Imagine a workplace where you set your own schedule and choose what projects you work on, where you work and how much you’re paid. No one is watching you, monitoring your inbox or taking note of the time it takes you to eat lunch.
For some, this is a work life they can only dream of. For others, it’s already a reality. In light of rising bankruptcies, bailouts and pink slips, living the “1099 life” — 1099 being the income reporting form used for independent contractors — seems to be a scenario more and more workers are considering.
“You really have to take into consideration the economic times — that’s what is driving it,” said Dave Willmer, executive director of Robert Half Technology, referring to the trend of workers turning to freelance and short-term contract work.
Going it alone can provide myriad benefits, such as greater day-to-day flexibility or increased pay. And the fact that the unemployment rate in the U.S. alone reached 9.4 percent in May, according to the U.S. Department of Labor, means more dislocated workers also may consider going solo.
But, along with the above-mentioned pluses, some caveats need to be considered before deciding to become an independent contractor. For those not accustomed to taking on multiple job roles, the number of hats a sole proprietor dons on any given day can be eye opening.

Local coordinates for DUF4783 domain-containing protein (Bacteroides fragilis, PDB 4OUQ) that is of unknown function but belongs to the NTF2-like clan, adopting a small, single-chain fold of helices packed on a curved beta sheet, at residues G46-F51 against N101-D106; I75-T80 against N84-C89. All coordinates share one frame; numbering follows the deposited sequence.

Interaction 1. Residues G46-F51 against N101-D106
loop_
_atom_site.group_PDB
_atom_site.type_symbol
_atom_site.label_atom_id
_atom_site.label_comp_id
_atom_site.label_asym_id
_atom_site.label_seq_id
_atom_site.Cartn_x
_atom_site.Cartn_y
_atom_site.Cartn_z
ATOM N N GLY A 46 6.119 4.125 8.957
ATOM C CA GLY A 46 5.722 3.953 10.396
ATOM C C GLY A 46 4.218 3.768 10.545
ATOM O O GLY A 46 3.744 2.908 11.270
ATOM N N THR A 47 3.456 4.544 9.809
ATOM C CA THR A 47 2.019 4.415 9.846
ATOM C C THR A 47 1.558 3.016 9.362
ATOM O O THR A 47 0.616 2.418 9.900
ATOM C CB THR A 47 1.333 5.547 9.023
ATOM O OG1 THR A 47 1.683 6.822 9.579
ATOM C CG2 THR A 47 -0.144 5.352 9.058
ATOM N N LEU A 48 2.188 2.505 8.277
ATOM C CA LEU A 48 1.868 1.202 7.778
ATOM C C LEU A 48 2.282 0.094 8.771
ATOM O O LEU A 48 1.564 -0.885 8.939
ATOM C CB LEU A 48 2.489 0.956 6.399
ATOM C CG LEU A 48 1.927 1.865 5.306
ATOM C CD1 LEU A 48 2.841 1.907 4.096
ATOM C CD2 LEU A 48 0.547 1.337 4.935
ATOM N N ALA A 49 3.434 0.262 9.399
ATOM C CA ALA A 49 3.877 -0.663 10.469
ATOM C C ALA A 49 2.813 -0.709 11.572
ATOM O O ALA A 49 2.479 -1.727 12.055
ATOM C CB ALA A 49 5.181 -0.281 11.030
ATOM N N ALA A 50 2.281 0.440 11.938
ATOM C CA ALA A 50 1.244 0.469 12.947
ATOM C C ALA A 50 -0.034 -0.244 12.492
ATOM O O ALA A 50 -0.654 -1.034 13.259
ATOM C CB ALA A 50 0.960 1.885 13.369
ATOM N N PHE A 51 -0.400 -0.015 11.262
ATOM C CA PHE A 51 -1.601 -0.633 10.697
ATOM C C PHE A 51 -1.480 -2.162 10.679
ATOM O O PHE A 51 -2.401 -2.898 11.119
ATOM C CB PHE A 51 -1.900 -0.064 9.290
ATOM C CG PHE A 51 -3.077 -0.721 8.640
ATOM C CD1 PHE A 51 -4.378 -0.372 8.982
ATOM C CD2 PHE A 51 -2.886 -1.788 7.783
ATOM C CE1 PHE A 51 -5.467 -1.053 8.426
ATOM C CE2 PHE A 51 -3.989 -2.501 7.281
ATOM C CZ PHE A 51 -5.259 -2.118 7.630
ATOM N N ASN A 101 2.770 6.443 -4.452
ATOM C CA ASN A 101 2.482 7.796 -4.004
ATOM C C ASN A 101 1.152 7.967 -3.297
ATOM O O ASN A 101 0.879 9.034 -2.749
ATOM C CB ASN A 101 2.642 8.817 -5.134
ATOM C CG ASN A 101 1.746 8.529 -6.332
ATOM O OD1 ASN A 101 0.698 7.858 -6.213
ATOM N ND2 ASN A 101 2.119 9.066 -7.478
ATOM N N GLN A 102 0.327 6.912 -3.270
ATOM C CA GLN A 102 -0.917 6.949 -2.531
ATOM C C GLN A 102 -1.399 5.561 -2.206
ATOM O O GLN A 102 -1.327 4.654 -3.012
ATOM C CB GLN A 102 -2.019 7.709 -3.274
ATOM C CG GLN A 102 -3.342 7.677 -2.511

Further, health insurance alone can sometimes make a less-than-attractive pay package worthwhile. Take that package away and replace it with the responsibility of footing the entire work bill — from the mundane, such as office supplies and coffee, to the mandatory, such as state and federal taxes, licenses and insurance — and the freelance life may not sound so free at all.
The cost of professional development, including certification and the courses that often go with it, also can be hefty — especially when there’s no big employer to underwrite the expense.
The price of most certifications, from the beginning courses to an invariable slew of exams, can be steep.
Courses such as Cisco Certified Training Partner classes can set an applicant back thousands of dollars. Even those opting for self-study can’t escape: The total cost associated with book and CD-based learning runs into the hundreds, if not thousands, of dollars.
Add to that the loss of time from work that, without an employer, means you won’t be compensated, as well as the tab for meals, travel and other expenses, and you’re looking at significant out-of-pocket expenses.
It’s a lot to digest. For those looking for the flexibility that independent contracting can provide — but who are not ready or willing to shoulder the rest of the responsibilities, including marketing, attracting clients and bookkeeping — a professional staffing and consulting company might help.
Commonly referred to as a temp agency, these firms have come a long way in recent years, with Web-based time cards, vacations, professional development, referral bonuses and health insurance becoming standard almost across the board.